Apple iPad mini 3 Tablet Review
Boring update brings TouchID, not much else.
I feel like a broken record in saying that this iPad is virtually identical to the iPad mini 2, but here I am again: beating that same drum.
Despite seeing a lot of the same hardware under the hood, the new mini is worse in many ways, same in others, better in none. It's a little mystifying, but at the same time, not exactly cause for concern.
Meet the new screen, marginally worse than the old screen. Though the mini 3 has the same 4:3 aspect, 2048x1536 7.9-inch LCD (324 PPI), it leaves a bit to be desired.
A peak brightness of 350.08 cd/m2 is fairly decent, but it's not enough to make up for the high black level of 0.39 cd/m2. Tablets with an LCD are typically really bad here, but that's a little on the disappointing side. Greyscale transition is handled well with a gamma of 2.18.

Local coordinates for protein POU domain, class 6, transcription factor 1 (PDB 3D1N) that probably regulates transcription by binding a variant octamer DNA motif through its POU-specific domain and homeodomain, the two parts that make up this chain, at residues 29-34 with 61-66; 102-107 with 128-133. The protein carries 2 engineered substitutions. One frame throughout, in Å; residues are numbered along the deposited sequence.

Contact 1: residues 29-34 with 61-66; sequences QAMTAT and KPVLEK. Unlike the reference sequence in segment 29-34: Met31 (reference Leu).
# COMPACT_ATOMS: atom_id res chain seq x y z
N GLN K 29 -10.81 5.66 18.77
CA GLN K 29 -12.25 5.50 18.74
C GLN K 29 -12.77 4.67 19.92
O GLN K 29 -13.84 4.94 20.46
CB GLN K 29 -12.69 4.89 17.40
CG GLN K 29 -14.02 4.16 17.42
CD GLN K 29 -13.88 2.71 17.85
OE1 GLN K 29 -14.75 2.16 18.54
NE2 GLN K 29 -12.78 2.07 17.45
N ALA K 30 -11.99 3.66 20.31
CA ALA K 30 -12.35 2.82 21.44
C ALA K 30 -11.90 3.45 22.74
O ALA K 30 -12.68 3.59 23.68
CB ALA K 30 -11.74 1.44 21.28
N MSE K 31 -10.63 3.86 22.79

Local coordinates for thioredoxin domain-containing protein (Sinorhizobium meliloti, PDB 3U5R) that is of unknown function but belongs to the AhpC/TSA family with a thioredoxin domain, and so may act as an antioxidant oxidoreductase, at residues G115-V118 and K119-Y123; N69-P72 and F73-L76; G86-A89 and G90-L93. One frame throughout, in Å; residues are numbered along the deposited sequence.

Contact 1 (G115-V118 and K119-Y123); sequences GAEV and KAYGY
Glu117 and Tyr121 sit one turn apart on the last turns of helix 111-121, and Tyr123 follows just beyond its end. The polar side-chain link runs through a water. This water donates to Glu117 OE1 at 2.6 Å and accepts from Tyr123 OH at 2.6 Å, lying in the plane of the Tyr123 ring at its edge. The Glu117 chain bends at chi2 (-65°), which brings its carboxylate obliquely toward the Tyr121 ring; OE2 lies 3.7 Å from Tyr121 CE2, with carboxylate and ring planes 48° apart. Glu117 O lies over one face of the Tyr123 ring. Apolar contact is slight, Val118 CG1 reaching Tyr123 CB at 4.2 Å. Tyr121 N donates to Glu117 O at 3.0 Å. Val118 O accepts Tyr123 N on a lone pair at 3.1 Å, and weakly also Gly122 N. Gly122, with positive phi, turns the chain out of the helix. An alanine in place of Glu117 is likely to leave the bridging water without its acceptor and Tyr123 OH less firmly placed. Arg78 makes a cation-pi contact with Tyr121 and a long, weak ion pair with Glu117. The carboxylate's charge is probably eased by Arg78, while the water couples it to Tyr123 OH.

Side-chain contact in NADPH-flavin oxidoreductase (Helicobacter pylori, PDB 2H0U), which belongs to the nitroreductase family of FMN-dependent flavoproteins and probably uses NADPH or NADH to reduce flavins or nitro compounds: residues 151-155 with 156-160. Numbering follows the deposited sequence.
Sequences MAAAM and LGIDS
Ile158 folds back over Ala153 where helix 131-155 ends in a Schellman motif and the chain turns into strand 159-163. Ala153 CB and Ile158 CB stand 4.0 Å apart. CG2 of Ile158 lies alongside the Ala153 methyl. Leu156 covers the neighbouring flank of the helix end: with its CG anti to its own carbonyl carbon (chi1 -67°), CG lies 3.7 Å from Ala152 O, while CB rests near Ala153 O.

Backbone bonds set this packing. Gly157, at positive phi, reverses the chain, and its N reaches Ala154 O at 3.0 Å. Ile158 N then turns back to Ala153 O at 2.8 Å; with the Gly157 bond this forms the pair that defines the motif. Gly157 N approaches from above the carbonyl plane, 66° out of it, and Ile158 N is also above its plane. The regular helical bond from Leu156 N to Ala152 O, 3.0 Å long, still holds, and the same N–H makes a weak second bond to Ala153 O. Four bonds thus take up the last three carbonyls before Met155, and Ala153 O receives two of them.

Reflections are also mitigated about as well as any other tablet does, as the mini 3 only sends 5.3% of light directly back at the user. In diffuse lighting, the screen fires about 10.4% of all light shone on the screen back into the aether.
For most, battery life is a make-or-break performance point. And while the iPad mini 3 definitely isn't a bad option, its battery life suffers from the strain of iOS 8.
While it's unclear exactly why this is the case, the iPad mini 3 is very likely the best analog we have to see if a mini 2 performs with the same software. Though the latter shipped with iOS 7, a new operating system can throw new curveballs and give us different results with the same hardware.
To that end, it's not surprising that the battery life of the mini 3 is a bit worse than that of the mini 2. In our labs, it was only able to play back video for 6 hours, 10 minutes—and read an eBook for 6 hours, 16 minutes. If that sounds a bit lackluster to you, it is; but be aware that these results were achieved by cranking the backlight to the max and turning off all WiFi.
You might be able to squeeze out a few more minutes by turning down the backlight or reducing motion settings, but your results are likely to be worse than this if you keep WiFi on. As always, your results will vary from what we get in the lab, as our data is for comparison purposes.
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